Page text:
Spain is the fourth most-visited country in the world based on volume of international tourists (after France, US and China) and yet many parts of the country seem less “overrun” by tourists, possibly because it’s relatively large country. In future posts, I will share a few of the “hidden” treasures of Spain.
Just 92 km (57 miles) northwest of Madrid is the beautiful town of Segovia, which does receive its fair share of tourists, and it’s easy to see why – going from one end of the old town to another, we get to see a nearly perfectly preserved Roman-era aqueduct, great Gothic cathedral and fairy-tale Alcázar (castle).
The 1st century Roman aqueduct in Segovia. It was still in use until the late 19th century!
A view of the 16th century cathedral in Segovia–the last great Gothic cathedral in Spain. There are beautiful Belgian 17th century tapestries here.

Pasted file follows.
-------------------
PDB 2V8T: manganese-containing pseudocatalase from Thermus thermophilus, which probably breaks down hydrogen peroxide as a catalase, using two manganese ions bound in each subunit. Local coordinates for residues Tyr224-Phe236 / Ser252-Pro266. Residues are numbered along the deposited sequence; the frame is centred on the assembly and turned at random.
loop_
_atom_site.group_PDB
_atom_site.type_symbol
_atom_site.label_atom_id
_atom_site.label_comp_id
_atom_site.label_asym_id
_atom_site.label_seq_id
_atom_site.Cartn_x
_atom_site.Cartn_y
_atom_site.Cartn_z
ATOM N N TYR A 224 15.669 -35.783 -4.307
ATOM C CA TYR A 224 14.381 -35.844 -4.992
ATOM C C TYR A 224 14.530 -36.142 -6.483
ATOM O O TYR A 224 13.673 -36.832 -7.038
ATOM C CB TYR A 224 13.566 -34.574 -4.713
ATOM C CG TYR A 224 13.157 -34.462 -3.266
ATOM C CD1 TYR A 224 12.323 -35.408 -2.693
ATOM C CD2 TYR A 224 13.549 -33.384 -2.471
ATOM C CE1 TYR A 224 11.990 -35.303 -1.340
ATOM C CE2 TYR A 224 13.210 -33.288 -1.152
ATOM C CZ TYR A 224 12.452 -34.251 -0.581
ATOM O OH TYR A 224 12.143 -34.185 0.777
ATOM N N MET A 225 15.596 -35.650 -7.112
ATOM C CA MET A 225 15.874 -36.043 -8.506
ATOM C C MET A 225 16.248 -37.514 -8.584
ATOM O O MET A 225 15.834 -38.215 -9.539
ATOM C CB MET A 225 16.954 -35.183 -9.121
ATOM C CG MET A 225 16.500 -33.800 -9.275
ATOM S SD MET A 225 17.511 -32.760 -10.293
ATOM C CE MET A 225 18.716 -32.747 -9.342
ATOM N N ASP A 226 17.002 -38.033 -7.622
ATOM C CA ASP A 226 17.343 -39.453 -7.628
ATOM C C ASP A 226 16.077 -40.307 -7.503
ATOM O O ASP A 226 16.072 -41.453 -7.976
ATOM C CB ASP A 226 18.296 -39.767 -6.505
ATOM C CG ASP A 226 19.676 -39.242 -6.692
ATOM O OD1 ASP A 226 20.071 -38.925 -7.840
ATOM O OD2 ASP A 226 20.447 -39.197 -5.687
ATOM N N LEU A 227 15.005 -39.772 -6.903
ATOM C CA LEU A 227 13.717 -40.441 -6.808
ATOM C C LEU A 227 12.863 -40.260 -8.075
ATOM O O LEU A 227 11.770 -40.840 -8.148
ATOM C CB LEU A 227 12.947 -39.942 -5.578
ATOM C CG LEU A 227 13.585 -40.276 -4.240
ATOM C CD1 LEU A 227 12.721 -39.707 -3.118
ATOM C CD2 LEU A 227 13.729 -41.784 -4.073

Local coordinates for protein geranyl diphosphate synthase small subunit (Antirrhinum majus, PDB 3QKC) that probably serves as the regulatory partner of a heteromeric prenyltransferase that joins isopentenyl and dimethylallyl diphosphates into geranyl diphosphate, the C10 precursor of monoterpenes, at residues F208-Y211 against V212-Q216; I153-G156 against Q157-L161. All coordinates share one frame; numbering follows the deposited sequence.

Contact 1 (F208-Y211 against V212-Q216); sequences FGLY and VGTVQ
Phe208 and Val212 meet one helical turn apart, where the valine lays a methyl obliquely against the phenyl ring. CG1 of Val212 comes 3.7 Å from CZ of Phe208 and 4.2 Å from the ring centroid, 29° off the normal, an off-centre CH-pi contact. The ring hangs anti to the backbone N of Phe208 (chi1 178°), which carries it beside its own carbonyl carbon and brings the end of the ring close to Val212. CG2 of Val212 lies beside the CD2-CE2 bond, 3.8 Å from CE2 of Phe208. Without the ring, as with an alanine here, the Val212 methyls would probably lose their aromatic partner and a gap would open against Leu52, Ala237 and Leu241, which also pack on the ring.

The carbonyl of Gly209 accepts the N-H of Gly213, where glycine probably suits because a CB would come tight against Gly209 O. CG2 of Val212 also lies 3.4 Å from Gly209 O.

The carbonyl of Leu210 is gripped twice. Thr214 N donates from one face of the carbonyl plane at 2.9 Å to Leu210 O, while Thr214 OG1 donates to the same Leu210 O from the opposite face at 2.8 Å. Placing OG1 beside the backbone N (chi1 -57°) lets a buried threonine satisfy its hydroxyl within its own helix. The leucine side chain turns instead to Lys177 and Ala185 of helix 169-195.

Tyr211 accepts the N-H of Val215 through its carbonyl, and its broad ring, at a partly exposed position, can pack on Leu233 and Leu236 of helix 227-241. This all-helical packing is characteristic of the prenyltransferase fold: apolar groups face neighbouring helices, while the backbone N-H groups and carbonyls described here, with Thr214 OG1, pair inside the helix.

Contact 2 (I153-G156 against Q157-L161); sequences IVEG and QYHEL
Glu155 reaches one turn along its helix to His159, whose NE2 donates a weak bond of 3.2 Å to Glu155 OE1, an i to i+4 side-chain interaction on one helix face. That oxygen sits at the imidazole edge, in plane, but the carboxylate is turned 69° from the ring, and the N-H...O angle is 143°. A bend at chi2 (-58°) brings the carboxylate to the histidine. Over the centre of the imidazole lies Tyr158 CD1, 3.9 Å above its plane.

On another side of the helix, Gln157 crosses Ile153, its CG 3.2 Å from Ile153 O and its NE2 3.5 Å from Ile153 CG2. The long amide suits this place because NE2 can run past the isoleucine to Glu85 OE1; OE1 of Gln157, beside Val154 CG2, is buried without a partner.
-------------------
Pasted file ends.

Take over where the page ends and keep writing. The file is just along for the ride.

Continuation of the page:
One of my favorite personal photos ever – taken from the west side of town, the rays of the late afternoon sun on the Segovia cathedral.
One of the narrow lanes in the old city of Segovia – the Alcazar lies ahead.
The great Segovia Alcazar. Rebuilt after a fire in 1862. This image is taken from an old Templar Knights church (Church of Vera Cruz) outside the city walls.
Inside one of the halls in the Alcazar.
The Vera Cruz Templar church – from the early 13th century. Well worth a visit itself and for the views of the Alcazar (just behind the church).
On the way from Madrid, be sure to stop by El Escorial too, about half way between Madrid and Segovia (see my post on El Escorial here).